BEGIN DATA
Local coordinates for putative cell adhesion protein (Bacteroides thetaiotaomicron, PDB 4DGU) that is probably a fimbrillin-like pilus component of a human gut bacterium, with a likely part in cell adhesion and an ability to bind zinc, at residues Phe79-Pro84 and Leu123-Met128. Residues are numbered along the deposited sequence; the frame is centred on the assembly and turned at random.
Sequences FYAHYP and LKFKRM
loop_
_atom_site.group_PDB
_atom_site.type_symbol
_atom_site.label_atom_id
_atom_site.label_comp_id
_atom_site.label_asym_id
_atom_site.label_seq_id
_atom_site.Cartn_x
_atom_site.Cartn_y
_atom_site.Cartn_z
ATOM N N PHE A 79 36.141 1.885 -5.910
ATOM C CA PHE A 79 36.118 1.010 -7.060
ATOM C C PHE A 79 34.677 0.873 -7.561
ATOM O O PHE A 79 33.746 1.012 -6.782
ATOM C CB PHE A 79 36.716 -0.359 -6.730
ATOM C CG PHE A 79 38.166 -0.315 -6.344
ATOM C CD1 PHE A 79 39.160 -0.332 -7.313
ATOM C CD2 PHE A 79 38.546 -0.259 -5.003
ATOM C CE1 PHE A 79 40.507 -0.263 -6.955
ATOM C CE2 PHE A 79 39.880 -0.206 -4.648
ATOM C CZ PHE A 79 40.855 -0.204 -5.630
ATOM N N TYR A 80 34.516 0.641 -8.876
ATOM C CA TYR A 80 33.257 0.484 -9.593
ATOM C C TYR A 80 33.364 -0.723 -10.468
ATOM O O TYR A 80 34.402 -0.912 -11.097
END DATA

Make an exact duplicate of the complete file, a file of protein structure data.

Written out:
Local coordinates for putative cell adhesion protein (Bacteroides thetaiotaomicron, PDB 4DGU) that is probably a fimbrillin-like pilus component of a human gut bacterium, with a likely part in cell adhesion and an ability to bind zinc, at residues Phe79-Pro84 and Leu123-Met128. Residues are numbered along the deposited sequence; the frame is centred on the assembly and turned at random.
Sequences FYAHYP and LKFKRM
loop_
_atom_site.group_PDB
_atom_site.type_symbol
_atom_site.label_atom_id
_atom_site.label_comp_id
_atom_site.label_asym_id
_atom_site.label_seq_id
_atom_site.Cartn_x
_atom_site.Cartn_y
_atom_site.Cartn_z
ATOM N N PHE A 79 36.141 1.885 -5.910
ATOM C CA PHE A 79 36.118 1.010 -7.060
ATOM C C PHE A 79 34.677 0.873 -7.561
ATOM O O PHE A 79 33.746 1.012 -6.782
ATOM C CB PHE A 79 36.716 -0.359 -6.730
ATOM C CG PHE A 79 38.166 -0.315 -6.344
ATOM C CD1 PHE A 79 39.160 -0.332 -7.313
ATOM C CD2 PHE A 79 38.546 -0.259 -5.003
ATOM C CE1 PHE A 79 40.507 -0.263 -6.955
ATOM C CE2 PHE A 79 39.880 -0.206 -4.648
ATOM C CZ PHE A 79 40.855 -0.204 -5.630
ATOM N N TYR A 80 34.516 0.641 -8.876
ATOM C CA TYR A 80 33.257 0.484 -9.593
ATOM C C TYR A 80 33.364 -0.723 -10.468
ATOM O O TYR A 80 34.402 -0.912 -11.097